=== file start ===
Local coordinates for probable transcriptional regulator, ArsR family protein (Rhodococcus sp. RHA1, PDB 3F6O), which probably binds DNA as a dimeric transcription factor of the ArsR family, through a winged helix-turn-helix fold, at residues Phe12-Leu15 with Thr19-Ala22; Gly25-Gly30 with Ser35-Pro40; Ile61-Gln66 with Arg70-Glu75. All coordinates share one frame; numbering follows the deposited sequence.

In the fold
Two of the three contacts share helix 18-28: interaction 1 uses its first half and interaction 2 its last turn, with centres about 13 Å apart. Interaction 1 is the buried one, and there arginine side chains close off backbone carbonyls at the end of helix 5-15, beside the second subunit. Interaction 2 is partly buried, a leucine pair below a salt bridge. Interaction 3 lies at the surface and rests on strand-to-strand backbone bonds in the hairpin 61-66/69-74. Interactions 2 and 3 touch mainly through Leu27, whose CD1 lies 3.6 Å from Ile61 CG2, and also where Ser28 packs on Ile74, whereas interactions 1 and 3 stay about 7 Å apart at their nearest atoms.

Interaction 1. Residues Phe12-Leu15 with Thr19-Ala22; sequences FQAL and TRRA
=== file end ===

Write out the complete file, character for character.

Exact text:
Local coordinates for probable transcriptional regulator, ArsR family protein (Rhodococcus sp. RHA1, PDB 3F6O), which probably binds DNA as a dimeric transcription factor of the ArsR family, through a winged helix-turn-helix fold, at residues Phe12-Leu15 with Thr19-Ala22; Gly25-Gly30 with Ser35-Pro40; Ile61-Gln66 with Arg70-Glu75. All coordinates share one frame; numbering follows the deposited sequence.

In the fold
Two of the three contacts share helix 18-28: interaction 1 uses its first half and interaction 2 its last turn, with centres about 13 Å apart. Interaction 1 is the buried one, and there arginine side chains close off backbone carbonyls at the end of helix 5-15, beside the second subunit. Interaction 2 is partly buried, a leucine pair below a salt bridge. Interaction 3 lies at the surface and rests on strand-to-strand backbone bonds in the hairpin 61-66/69-74. Interactions 2 and 3 touch mainly through Leu27, whose CD1 lies 3.6 Å from Ile61 CG2, and also where Ser28 packs on Ile74, whereas interactions 1 and 3 stay about 7 Å apart at their nearest atoms.

Interaction 1. Residues Phe12-Leu15 with Thr19-Ala22; sequences FQAL and TRRA